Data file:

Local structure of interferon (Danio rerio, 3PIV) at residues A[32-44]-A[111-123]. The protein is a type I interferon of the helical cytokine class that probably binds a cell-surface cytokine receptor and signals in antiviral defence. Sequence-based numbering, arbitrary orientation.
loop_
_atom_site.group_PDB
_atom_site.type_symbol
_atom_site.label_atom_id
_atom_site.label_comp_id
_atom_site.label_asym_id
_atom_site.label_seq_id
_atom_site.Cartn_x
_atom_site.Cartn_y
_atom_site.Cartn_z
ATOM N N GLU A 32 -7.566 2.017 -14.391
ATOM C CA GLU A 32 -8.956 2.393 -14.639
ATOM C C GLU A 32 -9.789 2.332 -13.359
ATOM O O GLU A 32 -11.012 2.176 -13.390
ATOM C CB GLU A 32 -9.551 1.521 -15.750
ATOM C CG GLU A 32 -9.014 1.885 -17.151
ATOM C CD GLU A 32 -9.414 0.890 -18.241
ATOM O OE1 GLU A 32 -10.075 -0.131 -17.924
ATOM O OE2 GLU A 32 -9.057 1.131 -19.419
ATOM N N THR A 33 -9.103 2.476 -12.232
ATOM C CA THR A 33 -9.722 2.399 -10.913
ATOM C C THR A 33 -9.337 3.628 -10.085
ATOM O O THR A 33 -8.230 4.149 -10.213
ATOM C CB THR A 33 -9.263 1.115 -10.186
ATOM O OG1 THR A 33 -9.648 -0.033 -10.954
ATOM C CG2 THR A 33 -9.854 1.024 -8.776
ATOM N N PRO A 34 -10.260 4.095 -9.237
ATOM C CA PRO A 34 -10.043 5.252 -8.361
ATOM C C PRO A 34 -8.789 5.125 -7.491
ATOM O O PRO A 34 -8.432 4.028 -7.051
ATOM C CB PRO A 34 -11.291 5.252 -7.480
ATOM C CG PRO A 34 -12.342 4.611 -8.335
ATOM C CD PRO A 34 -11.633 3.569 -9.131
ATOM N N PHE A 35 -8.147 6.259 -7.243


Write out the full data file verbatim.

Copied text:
Local structure of interferon (Danio rerio, 3PIV) at residues A[32-44]-A[111-123]. The protein is a type I interferon of the helical cytokine class that probably binds a cell-surface cytokine receptor and signals in antiviral defence. Sequence-based numbering, arbitrary orientation.
loop_
_atom_site.group_PDB
_atom_site.type_symbol
_atom_site.label_atom_id
_atom_site.label_comp_id
_atom_site.label_asym_id
_atom_site.label_seq_id
_atom_site.Cartn_x
_atom_site.Cartn_y
_atom_site.Cartn_z
ATOM N N GLU A 32 -7.566 2.017 -14.391
ATOM C CA GLU A 32 -8.956 2.393 -14.639
ATOM C C GLU A 32 -9.789 2.332 -13.359
ATOM O O GLU A 32 -11.012 2.176 -13.390
ATOM C CB GLU A 32 -9.551 1.521 -15.750
ATOM C CG GLU A 32 -9.014 1.885 -17.151
ATOM C CD GLU A 32 -9.414 0.890 -18.241
ATOM O OE1 GLU A 32 -10.075 -0.131 -17.924
ATOM O OE2 GLU A 32 -9.057 1.131 -19.419
ATOM N N THR A 33 -9.103 2.476 -12.232
ATOM C CA THR A 33 -9.722 2.399 -10.913
ATOM C C THR A 33 -9.337 3.628 -10.085
ATOM O O THR A 33 -8.230 4.149 -10.213
ATOM C CB THR A 33 -9.263 1.115 -10.186
ATOM O OG1 THR A 33 -9.648 -0.033 -10.954
ATOM C CG2 THR A 33 -9.854 1.024 -8.776
ATOM N N PRO A 34 -10.260 4.095 -9.237
ATOM C CA PRO A 34 -10.043 5.252 -8.361
ATOM C C PRO A 34 -8.789 5.125 -7.491
ATOM O O PRO A 34 -8.432 4.028 -7.051
ATOM C CB PRO A 34 -11.291 5.252 -7.480
ATOM C CG PRO A 34 -12.342 4.611 -8.335
ATOM C CD PRO A 34 -11.633 3.569 -9.131
ATOM N N PHE A 35 -8.147 6.259 -7.243